|Publication number||US4229981 A|
|Application number||US 05/943,577|
|Publication date||Oct 28, 1980|
|Filing date||Sep 18, 1978|
|Priority date||Sep 18, 1978|
|Also published as||CA1099134A, CA1099134A1, DE2914211A1, DE2914211C2|
|Publication number||05943577, 943577, US 4229981 A, US 4229981A, US-A-4229981, US4229981 A, US4229981A|
|Inventors||Barry L. Macky|
|Original Assignee||Milwaukee Electric Tool Corporation|
|Export Citation||BiBTeX, EndNote, RefMan|
|Patent Citations (10), Referenced by (25), Classifications (9), Legal Events (2)|
|External Links: USPTO, USPTO Assignment, Espacenet|
One type of hammer drill employs a driven annular ratchet which by operator pressure can be forced against a fixed annular ratchet causing the driven ratchet to be moved axially until the teeth disengage and the housing moves forward to deliver an impact to the drill bit. The magnitude of the impact is a function of the pressure the operator applies to the tool. The hammer action can be locked out so the tool functions as a drill only.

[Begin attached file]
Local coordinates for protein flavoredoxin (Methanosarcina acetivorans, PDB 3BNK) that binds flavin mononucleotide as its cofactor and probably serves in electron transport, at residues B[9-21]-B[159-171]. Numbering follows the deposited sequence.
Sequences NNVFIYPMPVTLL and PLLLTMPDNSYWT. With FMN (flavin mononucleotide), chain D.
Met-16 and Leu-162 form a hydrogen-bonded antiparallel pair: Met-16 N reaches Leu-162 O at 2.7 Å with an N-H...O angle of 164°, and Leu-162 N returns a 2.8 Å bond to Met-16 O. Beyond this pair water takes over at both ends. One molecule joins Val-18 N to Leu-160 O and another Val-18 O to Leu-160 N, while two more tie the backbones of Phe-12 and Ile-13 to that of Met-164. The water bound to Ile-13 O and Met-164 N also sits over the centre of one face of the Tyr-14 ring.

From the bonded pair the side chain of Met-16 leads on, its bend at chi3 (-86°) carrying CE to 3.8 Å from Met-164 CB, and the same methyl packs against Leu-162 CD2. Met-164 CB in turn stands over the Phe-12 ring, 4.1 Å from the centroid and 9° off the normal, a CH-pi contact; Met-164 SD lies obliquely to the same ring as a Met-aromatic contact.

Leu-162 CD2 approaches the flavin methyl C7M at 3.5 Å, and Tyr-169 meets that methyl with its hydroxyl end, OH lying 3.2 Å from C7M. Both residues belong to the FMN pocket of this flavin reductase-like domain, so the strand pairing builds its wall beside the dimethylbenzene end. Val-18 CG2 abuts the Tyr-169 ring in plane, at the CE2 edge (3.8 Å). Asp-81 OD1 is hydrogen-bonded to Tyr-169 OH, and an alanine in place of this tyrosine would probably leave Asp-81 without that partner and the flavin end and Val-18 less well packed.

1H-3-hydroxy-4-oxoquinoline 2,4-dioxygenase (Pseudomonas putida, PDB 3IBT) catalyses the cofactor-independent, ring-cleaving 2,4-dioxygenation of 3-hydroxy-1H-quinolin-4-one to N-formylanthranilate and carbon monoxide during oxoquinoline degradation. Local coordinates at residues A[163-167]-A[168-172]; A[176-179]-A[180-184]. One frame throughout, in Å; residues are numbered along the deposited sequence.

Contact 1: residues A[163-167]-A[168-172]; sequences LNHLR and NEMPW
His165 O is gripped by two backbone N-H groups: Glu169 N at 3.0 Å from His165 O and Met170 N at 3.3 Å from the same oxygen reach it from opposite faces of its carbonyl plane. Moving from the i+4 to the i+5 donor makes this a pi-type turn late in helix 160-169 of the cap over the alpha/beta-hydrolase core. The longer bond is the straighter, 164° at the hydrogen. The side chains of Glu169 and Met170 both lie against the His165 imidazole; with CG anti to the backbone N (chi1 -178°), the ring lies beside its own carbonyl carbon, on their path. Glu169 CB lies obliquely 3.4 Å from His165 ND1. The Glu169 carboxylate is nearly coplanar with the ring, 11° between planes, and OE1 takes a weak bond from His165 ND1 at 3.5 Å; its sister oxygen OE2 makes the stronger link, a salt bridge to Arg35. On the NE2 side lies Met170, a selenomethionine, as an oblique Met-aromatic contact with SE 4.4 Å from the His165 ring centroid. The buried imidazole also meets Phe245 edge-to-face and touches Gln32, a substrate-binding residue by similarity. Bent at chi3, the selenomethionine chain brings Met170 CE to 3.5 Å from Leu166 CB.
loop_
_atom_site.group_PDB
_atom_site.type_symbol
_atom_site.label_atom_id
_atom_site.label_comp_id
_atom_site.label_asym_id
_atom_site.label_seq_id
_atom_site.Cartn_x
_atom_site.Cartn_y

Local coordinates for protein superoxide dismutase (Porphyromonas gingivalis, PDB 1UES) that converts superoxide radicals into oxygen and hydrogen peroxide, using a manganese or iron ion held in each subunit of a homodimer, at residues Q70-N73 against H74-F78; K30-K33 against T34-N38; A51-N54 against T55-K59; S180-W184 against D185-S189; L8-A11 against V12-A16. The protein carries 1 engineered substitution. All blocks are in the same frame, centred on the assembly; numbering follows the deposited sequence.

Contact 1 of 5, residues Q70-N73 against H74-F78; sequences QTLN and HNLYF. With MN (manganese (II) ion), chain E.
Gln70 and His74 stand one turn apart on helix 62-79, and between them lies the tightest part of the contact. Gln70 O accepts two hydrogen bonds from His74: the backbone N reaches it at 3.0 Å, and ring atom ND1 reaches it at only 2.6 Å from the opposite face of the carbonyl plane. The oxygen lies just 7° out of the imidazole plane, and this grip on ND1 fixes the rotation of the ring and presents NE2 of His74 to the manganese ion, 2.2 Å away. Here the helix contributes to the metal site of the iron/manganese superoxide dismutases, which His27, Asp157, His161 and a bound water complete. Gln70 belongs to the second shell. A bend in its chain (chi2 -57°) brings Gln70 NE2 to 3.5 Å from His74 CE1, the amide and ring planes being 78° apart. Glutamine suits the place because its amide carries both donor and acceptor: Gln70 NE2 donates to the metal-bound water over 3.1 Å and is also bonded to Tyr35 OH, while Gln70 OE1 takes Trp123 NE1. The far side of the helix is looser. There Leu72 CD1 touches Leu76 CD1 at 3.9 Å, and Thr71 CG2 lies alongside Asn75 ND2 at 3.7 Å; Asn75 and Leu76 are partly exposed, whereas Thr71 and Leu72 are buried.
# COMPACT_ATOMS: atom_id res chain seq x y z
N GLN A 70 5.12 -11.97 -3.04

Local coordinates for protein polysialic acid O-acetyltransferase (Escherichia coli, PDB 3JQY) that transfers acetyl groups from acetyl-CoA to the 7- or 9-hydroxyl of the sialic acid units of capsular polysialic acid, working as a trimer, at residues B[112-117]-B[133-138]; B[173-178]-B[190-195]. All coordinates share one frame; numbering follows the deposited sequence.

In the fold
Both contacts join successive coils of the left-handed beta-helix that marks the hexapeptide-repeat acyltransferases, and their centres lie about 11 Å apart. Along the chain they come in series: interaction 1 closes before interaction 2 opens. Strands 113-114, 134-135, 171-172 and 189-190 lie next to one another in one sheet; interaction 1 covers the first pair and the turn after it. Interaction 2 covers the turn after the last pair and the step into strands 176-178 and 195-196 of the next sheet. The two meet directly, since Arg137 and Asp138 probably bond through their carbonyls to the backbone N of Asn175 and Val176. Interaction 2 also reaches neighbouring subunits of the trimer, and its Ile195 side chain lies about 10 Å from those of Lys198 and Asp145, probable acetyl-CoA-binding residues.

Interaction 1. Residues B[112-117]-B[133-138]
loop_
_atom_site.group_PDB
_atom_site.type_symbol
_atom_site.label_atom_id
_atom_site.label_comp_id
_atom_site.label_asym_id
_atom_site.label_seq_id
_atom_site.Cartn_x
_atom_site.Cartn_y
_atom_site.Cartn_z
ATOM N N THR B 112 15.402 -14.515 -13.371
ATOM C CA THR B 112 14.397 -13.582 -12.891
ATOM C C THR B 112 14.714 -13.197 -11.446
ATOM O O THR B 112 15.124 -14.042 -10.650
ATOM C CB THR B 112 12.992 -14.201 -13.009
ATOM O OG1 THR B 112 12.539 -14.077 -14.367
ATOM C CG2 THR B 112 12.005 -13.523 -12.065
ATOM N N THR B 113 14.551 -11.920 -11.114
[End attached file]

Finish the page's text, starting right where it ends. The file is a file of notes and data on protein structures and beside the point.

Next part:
A self tapping screw has been introduced for use in concrete and the like. Removal of such screws is difficult and is preferably done by a tool. This suggests a reversible hammer drill but if the motor is reversed with the hammer drill just described with the ratchet not locked out the ratchet can lock up and deliver full torque to the operator, likely breaking his wrist. With such potential it is scant comfort that locking the ratchet (hammer) out of action can avoid the problem. Therefore, there is need for a positive arrangement for preventing driving engagement of the ratchet during reverse operation.